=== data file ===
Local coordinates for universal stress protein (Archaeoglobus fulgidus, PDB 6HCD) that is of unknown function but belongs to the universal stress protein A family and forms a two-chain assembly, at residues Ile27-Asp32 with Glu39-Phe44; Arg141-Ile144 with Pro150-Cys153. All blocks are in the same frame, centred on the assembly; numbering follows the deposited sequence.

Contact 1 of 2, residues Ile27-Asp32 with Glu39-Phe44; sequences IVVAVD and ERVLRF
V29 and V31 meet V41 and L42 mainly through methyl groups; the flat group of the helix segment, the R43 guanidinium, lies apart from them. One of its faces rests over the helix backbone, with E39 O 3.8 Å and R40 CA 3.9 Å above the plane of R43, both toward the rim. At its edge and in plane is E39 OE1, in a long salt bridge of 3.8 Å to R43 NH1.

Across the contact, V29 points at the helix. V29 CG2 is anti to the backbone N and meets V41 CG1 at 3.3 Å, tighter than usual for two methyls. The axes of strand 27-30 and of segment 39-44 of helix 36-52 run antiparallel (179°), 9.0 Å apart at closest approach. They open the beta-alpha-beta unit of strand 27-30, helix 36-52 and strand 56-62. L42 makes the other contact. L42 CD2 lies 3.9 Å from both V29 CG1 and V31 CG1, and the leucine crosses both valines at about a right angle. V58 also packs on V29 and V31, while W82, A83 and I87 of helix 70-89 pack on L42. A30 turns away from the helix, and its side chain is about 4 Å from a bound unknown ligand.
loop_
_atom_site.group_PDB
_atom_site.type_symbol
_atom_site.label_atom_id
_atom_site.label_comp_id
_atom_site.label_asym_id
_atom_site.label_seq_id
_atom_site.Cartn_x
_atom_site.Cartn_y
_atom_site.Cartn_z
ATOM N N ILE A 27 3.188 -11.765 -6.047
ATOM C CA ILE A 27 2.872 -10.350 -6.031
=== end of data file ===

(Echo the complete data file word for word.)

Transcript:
Local coordinates for universal stress protein (Archaeoglobus fulgidus, PDB 6HCD) that is of unknown function but belongs to the universal stress protein A family and forms a two-chain assembly, at residues Ile27-Asp32 with Glu39-Phe44; Arg141-Ile144 with Pro150-Cys153. All blocks are in the same frame, centred on the assembly; numbering follows the deposited sequence.

Contact 1 of 2, residues Ile27-Asp32 with Glu39-Phe44; sequences IVVAVD and ERVLRF
V29 and V31 meet V41 and L42 mainly through methyl groups; the flat group of the helix segment, the R43 guanidinium, lies apart from them. One of its faces rests over the helix backbone, with E39 O 3.8 Å and R40 CA 3.9 Å above the plane of R43, both toward the rim. At its edge and in plane is E39 OE1, in a long salt bridge of 3.8 Å to R43 NH1.

Across the contact, V29 points at the helix. V29 CG2 is anti to the backbone N and meets V41 CG1 at 3.3 Å, tighter than usual for two methyls. The axes of strand 27-30 and of segment 39-44 of helix 36-52 run antiparallel (179°), 9.0 Å apart at closest approach. They open the beta-alpha-beta unit of strand 27-30, helix 36-52 and strand 56-62. L42 makes the other contact. L42 CD2 lies 3.9 Å from both V29 CG1 and V31 CG1, and the leucine crosses both valines at about a right angle. V58 also packs on V29 and V31, while W82, A83 and I87 of helix 70-89 pack on L42. A30 turns away from the helix, and its side chain is about 4 Å from a bound unknown ligand.
loop_
_atom_site.group_PDB
_atom_site.type_symbol
_atom_site.label_atom_id
_atom_site.label_comp_id
_atom_site.label_asym_id
_atom_site.label_seq_id
_atom_site.Cartn_x
_atom_site.Cartn_y
_atom_site.Cartn_z
ATOM N N ILE A 27 3.188 -11.765 -6.047
ATOM C CA ILE A 27 2.872 -10.350 -6.031